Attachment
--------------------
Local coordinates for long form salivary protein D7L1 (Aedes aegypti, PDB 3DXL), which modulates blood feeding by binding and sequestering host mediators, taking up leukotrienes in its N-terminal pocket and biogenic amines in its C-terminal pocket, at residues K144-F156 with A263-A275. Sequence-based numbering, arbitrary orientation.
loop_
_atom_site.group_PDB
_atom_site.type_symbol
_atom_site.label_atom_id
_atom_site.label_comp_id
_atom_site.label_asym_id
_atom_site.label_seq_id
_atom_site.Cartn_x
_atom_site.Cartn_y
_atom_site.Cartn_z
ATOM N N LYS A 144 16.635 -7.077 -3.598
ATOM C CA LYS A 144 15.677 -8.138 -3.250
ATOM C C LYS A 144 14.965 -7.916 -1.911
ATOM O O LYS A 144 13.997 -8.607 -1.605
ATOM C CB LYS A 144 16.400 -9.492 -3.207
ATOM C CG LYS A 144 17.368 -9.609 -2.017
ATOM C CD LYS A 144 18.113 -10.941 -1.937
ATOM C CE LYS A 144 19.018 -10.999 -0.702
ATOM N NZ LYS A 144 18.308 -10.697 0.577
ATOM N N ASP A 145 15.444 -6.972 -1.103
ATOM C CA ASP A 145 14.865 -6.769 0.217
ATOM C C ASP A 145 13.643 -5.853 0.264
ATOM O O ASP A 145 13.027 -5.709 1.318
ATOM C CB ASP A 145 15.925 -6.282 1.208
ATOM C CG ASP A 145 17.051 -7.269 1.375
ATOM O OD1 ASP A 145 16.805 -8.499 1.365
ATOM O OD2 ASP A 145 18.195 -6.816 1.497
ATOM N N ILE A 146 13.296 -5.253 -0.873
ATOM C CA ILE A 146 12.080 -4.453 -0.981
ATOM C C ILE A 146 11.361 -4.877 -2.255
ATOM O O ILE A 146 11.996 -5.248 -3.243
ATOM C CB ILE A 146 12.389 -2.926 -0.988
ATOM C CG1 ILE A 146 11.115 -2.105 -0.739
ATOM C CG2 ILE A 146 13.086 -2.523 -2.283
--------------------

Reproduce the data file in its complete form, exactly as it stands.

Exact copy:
Local coordinates for long form salivary protein D7L1 (Aedes aegypti, PDB 3DXL), which modulates blood feeding by binding and sequestering host mediators, taking up leukotrienes in its N-terminal pocket and biogenic amines in its C-terminal pocket, at residues K144-F156 with A263-A275. Sequence-based numbering, arbitrary orientation.
loop_
_atom_site.group_PDB
_atom_site.type_symbol
_atom_site.label_atom_id
_atom_site.label_comp_id
_atom_site.label_asym_id
_atom_site.label_seq_id
_atom_site.Cartn_x
_atom_site.Cartn_y
_atom_site.Cartn_z
ATOM N N LYS A 144 16.635 -7.077 -3.598
ATOM C CA LYS A 144 15.677 -8.138 -3.250
ATOM C C LYS A 144 14.965 -7.916 -1.911
ATOM O O LYS A 144 13.997 -8.607 -1.605
ATOM C CB LYS A 144 16.400 -9.492 -3.207
ATOM C CG LYS A 144 17.368 -9.609 -2.017
ATOM C CD LYS A 144 18.113 -10.941 -1.937
ATOM C CE LYS A 144 19.018 -10.999 -0.702
ATOM N NZ LYS A 144 18.308 -10.697 0.577
ATOM N N ASP A 145 15.444 -6.972 -1.103
ATOM C CA ASP A 145 14.865 -6.769 0.217
ATOM C C ASP A 145 13.643 -5.853 0.264
ATOM O O ASP A 145 13.027 -5.709 1.318
ATOM C CB ASP A 145 15.925 -6.282 1.208
ATOM C CG ASP A 145 17.051 -7.269 1.375
ATOM O OD1 ASP A 145 16.805 -8.499 1.365
ATOM O OD2 ASP A 145 18.195 -6.816 1.497
ATOM N N ILE A 146 13.296 -5.253 -0.873
ATOM C CA ILE A 146 12.080 -4.453 -0.981
ATOM C C ILE A 146 11.361 -4.877 -2.255
ATOM O O ILE A 146 11.996 -5.248 -3.243
ATOM C CB ILE A 146 12.389 -2.926 -0.988
ATOM C CG1 ILE A 146 11.115 -2.105 -0.739
ATOM C CG2 ILE A 146 13.086 -2.523 -2.283